Compost tea used as a foliar spray will stick to leaves without adding a surfactant. Actively growing organisms make glue layers around their bodies in order to hold themselves on surfaces. To add microbial life that will help control soil pathogens and pests, Dr Ingham recommends an annual application of compost (a minimum of 3kg of compost added to a 1m seed row), or several applications of compost tea to soil each year.

If using a backpack sprayer to apply compost tea, it’s important not to kill the good microbes in the process. Nozzle apertures should be no finer than 450 microns. Fan jet nozzles are best, and pressure should not exceed 65 PSI (about 4.5 bar). It is best to spray during cooler parts of the day, when evaporation and UV levels are low. Dusk is ideal. Microbes take 20 minutes to adhere to leaves, so apply foliar sprays at least 20 minutes before rain. Soil sprays can be applied during rain.



Fruit trees grow best in fungal-dominant soils, whereas vegetables prefer bacterially dominated soils. Brewing the right compost tea will help give the plants the conditions they like best.

Commercial growers rely on soil tests to brew teas specific to their existing soil life and crops. For backyard growers these are a good place to start. Each recipe makes 20 litres of tea, which will cover one acre (0.4 hectare), but can be used on a smaller area: you can’t apply too much.


General purpose tea

(balanced fungal-bacterial brew)

20 litres water

80ml fish hydrolysate*

40ml liquid kelp

200g compost

Add water to bin. If using town water, turn on pump and aerate water for 30 minutes to get rid of chlorine. Add food (fish and kelp) to water. Put compost in ‘tea’ bag. Brew for 24-30 hours.

Vegie patch tea (bacterial brew)

20 litres water

30ml fish hydrolysate*

60ml liquid kelp

10ml blackstrap molasses

200g compost

Three days before brewing, feed compost by mixing 10ml fish hydrolysate with 20ml of water and sprinkling over the compost. Keep compost in a cardboard box (the cardboard will absorb any excess moisture and allow compost to breathe) and keep in a warm spot (20-30°C). After 2-3 days the compost will have a ‘fuzz’ growing over it – this will be laden with fungal spores. After the compost has ‘fuzzed’ you are ready to brew. Brew as per general purpose tea, above.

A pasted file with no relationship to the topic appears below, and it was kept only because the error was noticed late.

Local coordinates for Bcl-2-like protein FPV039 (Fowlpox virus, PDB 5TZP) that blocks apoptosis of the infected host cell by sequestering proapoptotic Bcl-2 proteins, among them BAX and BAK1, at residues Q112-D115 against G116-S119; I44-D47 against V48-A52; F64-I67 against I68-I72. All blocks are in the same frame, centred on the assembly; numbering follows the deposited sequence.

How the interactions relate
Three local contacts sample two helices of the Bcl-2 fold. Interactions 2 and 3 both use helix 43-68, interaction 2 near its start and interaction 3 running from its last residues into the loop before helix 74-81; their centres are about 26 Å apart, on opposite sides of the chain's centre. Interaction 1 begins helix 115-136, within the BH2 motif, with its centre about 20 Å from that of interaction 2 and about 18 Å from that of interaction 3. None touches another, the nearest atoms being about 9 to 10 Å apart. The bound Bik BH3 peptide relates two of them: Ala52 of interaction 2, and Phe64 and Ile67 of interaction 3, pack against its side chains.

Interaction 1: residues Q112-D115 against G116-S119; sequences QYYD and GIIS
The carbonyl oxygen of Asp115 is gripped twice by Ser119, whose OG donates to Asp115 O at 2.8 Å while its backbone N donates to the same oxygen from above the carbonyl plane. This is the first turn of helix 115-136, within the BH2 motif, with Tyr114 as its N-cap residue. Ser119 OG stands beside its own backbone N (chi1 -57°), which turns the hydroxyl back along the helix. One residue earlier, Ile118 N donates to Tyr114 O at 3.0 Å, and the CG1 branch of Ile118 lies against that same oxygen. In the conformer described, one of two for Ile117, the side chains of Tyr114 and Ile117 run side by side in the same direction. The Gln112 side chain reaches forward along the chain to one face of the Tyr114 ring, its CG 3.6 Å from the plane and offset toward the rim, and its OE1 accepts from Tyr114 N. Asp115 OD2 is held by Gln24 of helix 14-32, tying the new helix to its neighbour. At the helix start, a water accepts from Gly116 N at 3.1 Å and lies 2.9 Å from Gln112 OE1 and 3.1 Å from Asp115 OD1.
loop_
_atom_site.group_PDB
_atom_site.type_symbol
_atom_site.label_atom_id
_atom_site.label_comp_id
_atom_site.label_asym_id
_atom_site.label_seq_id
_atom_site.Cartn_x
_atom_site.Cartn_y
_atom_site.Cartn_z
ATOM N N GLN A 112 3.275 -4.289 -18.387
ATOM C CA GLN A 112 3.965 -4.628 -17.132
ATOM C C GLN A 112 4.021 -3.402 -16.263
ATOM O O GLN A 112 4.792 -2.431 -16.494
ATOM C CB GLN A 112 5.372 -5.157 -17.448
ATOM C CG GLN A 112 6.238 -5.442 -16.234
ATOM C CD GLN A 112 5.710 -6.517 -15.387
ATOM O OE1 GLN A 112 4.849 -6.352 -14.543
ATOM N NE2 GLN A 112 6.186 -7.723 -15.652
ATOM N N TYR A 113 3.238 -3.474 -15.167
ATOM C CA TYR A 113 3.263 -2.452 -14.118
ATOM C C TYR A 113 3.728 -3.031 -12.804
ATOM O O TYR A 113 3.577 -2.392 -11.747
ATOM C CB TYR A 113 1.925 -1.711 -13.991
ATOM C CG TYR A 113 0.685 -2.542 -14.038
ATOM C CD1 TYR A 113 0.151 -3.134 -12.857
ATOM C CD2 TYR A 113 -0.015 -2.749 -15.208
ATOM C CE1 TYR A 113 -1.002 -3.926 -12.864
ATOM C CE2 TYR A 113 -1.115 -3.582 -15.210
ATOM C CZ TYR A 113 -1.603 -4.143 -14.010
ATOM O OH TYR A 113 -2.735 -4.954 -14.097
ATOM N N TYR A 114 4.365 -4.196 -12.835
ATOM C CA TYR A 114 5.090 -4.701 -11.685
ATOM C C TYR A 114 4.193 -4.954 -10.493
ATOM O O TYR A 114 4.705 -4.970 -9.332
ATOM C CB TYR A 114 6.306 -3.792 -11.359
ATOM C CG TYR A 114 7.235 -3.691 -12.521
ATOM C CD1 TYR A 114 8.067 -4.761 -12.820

* Fish hydrolysate is made from whole fish, broken down by enzymes rather than heat. It contains fish oils that are good food for fungi. The more commonly found fish emulsion is less effective at growing fungi but will suffice as a substitute if need be.

Note: In hot weather reduce food and brewing time. With overnight temperatures above 20°C, brewing will take only 18 hours and food should be halved. Teas should be used within four hours of brewing, before oxygen and microbe levels drop. A quick alternative to brewing compost tea is making compost extract. The same equipment is involved, but only compost is brewed, with no added food. It can be used after just 20-30 minutes of brewing. It will be lower in microbial life but still effective. Food for the microbes can be added to the tea just before it is sprayed.





  • 1 x 60-litre wheelie bin
  • 1 x 90-watt aquarium blower (minimum
  •  200 litres a minute)
  • 1 x 450-micron tea bag
  • 2m 20mm electrical conduit
  • 2m 20mm corrugated electrical conduit
  • 1 x 20mm elbow
  • 2 x 20mm joiners
  • 2 x snap-clips
  • 1 x rubber chair leg tip
  • 20cm clothesline or other plastic cord
  • Drill bits: 3mm and 25mm

Step 1. Drill a 25mm diameter hole in the front left corner of the lid, in front of the handle. This is where the vertical aerator pipe will sit. Using strong scissors or pruners, cut the lip out to open up the hole. This enables the lid to be opened with the pipe in place.


Step 2. Cut a piece of the 20mm electrical conduit so that it sits in the bottom left front corner of the bin, and sticks up above the lid about 150mm.


Step 3. Put a 20mm elbow on the bottom of the vertical pipe. Measure from the front of the elbow diagonally across to the back right bottom corner of the bin. This is where the horizontal aerator pipe will sit. The aerator pipe will go into the elbow about 20mm, and in the other corner will have a rubber chair leg tip on the end. Cut long and be prepared to trim, to make a snug fit.


Step 4. Drill a hole in the left rear corner of the bin, just below the lip, and the right front corner just below the lip. Thread clothesline plastic cord through the holes and tie knots to hold in place. Use snap-clips to hang tea bag from clothesline. The top of the bag should sit well above water level and be reasonably taut.


Step 5. Connect about 1.5m of corrugated electrical conduit to the vertical aerator pipe using a conduit joiner. Use another joiner to connect the other end to the pump outlet. (The pump outlet may need tape wrapped around it to ensure a snug fit.) Step 6. Drill two rows of 3mm holes in the horizontal aerator pipe. The holes need to be 20-25mm apart, and located at the 5 and 7 o’clock positions (if the pipe is sitting on the bottom at the 6 o’clock position.)

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last year I used a nettle tea in my backyard

because it is quite cold and plants grow slowly,

good results for tomatoes.

now I am trying with my little white strawberry

and it seems she likes it.

I made it on july so it should be ok,

I made same more in september but it is still fresh

and I am not positive I can use it